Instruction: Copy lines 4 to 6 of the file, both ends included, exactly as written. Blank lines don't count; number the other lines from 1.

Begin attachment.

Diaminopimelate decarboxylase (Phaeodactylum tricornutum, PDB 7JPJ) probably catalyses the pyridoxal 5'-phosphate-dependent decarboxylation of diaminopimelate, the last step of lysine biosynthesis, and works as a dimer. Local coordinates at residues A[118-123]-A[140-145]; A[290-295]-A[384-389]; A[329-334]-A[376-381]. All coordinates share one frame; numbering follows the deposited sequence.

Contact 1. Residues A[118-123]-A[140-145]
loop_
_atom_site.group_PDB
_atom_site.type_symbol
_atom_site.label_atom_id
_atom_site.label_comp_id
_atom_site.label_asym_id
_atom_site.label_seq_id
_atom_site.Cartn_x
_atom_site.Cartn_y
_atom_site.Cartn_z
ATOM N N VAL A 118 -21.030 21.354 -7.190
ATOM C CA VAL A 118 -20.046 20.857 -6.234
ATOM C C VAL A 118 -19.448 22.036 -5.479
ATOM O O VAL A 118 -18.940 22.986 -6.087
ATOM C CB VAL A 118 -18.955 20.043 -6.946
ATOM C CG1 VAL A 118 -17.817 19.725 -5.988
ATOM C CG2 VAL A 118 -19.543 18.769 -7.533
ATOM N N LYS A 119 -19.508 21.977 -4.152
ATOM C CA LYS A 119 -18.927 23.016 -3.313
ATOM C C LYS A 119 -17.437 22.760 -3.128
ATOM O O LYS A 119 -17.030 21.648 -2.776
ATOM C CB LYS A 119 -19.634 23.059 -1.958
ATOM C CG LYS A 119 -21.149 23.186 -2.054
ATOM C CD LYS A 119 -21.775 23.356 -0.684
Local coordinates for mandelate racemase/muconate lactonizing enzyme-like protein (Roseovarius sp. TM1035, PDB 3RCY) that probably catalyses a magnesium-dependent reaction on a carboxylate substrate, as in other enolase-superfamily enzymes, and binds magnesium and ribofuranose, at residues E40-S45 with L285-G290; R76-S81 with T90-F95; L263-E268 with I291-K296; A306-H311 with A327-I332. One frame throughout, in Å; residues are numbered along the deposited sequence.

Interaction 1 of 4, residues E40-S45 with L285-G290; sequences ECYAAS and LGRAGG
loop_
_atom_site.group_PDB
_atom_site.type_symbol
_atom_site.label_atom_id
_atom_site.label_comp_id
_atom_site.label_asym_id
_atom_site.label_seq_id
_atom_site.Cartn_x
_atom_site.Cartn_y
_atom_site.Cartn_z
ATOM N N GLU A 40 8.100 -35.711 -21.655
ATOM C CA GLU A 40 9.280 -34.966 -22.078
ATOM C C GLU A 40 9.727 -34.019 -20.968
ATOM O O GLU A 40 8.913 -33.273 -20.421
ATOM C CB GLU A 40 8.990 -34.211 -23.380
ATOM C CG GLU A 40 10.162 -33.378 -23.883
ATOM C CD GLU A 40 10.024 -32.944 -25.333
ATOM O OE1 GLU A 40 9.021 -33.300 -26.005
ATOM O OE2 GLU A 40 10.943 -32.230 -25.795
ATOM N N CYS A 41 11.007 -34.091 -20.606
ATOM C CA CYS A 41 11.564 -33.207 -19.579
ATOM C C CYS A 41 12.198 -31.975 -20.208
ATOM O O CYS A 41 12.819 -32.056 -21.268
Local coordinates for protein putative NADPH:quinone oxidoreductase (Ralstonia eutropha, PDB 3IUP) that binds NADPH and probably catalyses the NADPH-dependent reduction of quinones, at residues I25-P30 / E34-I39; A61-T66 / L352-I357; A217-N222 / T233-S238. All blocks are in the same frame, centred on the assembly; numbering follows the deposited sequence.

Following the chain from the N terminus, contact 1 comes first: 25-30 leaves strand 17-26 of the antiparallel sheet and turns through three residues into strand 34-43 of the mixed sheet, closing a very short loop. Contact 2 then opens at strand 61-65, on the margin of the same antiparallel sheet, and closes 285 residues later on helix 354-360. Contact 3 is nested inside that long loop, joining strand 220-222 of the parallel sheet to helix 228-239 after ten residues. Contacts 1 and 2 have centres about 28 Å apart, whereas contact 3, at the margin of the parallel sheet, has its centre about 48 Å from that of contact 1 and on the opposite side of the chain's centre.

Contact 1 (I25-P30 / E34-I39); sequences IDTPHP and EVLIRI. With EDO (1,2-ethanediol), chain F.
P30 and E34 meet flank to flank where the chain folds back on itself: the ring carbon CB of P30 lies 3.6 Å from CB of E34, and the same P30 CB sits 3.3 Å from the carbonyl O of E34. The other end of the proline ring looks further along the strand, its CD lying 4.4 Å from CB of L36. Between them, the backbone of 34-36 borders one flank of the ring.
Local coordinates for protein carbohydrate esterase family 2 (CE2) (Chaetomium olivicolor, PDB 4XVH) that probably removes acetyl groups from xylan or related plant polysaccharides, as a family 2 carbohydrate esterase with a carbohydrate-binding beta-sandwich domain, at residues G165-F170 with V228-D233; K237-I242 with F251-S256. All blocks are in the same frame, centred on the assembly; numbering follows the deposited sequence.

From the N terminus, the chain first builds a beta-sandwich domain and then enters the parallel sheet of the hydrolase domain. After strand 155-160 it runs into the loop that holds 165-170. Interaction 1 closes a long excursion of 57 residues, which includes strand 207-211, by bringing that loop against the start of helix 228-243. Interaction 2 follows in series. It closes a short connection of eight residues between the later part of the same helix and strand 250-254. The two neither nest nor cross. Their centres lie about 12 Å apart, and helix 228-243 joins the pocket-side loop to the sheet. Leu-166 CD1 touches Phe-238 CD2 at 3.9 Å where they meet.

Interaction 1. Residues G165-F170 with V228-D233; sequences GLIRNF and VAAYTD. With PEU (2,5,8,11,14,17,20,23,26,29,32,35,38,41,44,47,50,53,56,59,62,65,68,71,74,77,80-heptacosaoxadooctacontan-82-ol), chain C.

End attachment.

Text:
_atom_site.group_PDB
_atom_site.type_symbol
_atom_site.label_atom_id